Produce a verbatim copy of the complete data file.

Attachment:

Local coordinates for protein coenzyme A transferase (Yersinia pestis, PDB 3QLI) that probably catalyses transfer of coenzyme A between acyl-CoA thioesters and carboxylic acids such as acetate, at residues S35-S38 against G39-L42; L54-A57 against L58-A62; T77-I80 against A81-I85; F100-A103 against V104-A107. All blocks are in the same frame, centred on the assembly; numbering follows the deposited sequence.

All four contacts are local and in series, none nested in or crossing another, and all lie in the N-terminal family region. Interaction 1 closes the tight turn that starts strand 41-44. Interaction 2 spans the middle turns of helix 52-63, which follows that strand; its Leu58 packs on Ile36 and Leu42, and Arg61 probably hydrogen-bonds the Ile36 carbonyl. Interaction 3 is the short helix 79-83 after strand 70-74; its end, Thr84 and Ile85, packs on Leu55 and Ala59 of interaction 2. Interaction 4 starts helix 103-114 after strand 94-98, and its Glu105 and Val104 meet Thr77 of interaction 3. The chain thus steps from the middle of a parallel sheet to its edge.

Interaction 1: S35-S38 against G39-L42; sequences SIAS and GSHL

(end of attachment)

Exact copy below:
Local coordinates for protein coenzyme A transferase (Yersinia pestis, PDB 3QLI) that probably catalyses transfer of coenzyme A between acyl-CoA thioesters and carboxylic acids such as acetate, at residues S35-S38 against G39-L42; L54-A57 against L58-A62; T77-I80 against A81-I85; F100-A103 against V104-A107. All blocks are in the same frame, centred on the assembly; numbering follows the deposited sequence.

All four contacts are local and in series, none nested in or crossing another, and all lie in the N-terminal family region. Interaction 1 closes the tight turn that starts strand 41-44. Interaction 2 spans the middle turns of helix 52-63, which follows that strand; its Leu58 packs on Ile36 and Leu42, and Arg61 probably hydrogen-bonds the Ile36 carbonyl. Interaction 3 is the short helix 79-83 after strand 70-74; its end, Thr84 and Ile85, packs on Leu55 and Ala59 of interaction 2. Interaction 4 starts helix 103-114 after strand 94-98, and its Glu105 and Val104 meet Thr77 of interaction 3. The chain thus steps from the middle of a parallel sheet to its edge.

Interaction 1: S35-S38 against G39-L42; sequences SIAS and GSHL